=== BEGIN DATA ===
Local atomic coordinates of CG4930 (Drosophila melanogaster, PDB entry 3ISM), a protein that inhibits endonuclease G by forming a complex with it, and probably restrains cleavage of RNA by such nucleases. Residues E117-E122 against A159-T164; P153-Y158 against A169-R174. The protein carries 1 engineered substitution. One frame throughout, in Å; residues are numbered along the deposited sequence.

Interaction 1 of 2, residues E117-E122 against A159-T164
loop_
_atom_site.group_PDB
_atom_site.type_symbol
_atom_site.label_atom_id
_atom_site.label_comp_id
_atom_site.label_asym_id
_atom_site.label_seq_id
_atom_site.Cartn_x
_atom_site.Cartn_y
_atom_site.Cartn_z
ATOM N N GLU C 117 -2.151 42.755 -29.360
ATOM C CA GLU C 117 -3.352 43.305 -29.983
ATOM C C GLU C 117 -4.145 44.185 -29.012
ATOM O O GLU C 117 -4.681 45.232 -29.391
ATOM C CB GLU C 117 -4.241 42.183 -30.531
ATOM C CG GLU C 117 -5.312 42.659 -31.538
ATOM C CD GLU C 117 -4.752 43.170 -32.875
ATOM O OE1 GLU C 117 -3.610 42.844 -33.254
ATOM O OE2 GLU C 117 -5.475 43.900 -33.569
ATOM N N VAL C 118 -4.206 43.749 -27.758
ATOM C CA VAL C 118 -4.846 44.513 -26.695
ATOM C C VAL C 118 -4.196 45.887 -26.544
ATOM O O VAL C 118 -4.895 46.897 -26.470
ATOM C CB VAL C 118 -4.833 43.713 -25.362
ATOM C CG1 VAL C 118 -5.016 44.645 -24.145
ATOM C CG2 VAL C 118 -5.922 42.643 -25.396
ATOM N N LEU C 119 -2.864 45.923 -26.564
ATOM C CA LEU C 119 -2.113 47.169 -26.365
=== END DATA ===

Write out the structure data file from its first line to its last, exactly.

Local atomic coordinates of CG4930 (Drosophila melanogaster, PDB entry 3ISM), a protein that inhibits endonuclease G by forming a complex with it, and probably restrains cleavage of RNA by such nucleases. Residues E117-E122 against A159-T164; P153-Y158 against A169-R174. The protein carries 1 engineered substitution. One frame throughout, in Å; residues are numbered along the deposited sequence.

Interaction 1 of 2, residues E117-E122 against A159-T164
loop_
_atom_site.group_PDB
_atom_site.type_symbol
_atom_site.label_atom_id
_atom_site.label_comp_id
_atom_site.label_asym_id
_atom_site.label_seq_id
_atom_site.Cartn_x
_atom_site.Cartn_y
_atom_site.Cartn_z
ATOM N N GLU C 117 -2.151 42.755 -29.360
ATOM C CA GLU C 117 -3.352 43.305 -29.983
ATOM C C GLU C 117 -4.145 44.185 -29.012
ATOM O O GLU C 117 -4.681 45.232 -29.391
ATOM C CB GLU C 117 -4.241 42.183 -30.531
ATOM C CG GLU C 117 -5.312 42.659 -31.538
ATOM C CD GLU C 117 -4.752 43.170 -32.875
ATOM O OE1 GLU C 117 -3.610 42.844 -33.254
ATOM O OE2 GLU C 117 -5.475 43.900 -33.569
ATOM N N VAL C 118 -4.206 43.749 -27.758
ATOM C CA VAL C 118 -4.846 44.513 -26.695
ATOM C C VAL C 118 -4.196 45.887 -26.544
ATOM O O VAL C 118 -4.895 46.897 -26.470
ATOM C CB VAL C 118 -4.833 43.713 -25.362
ATOM C CG1 VAL C 118 -5.016 44.645 -24.145
ATOM C CG2 VAL C 118 -5.922 42.643 -25.396
ATOM N N LEU C 119 -2.864 45.923 -26.564
ATOM C CA LEU C 119 -2.113 47.169 -26.365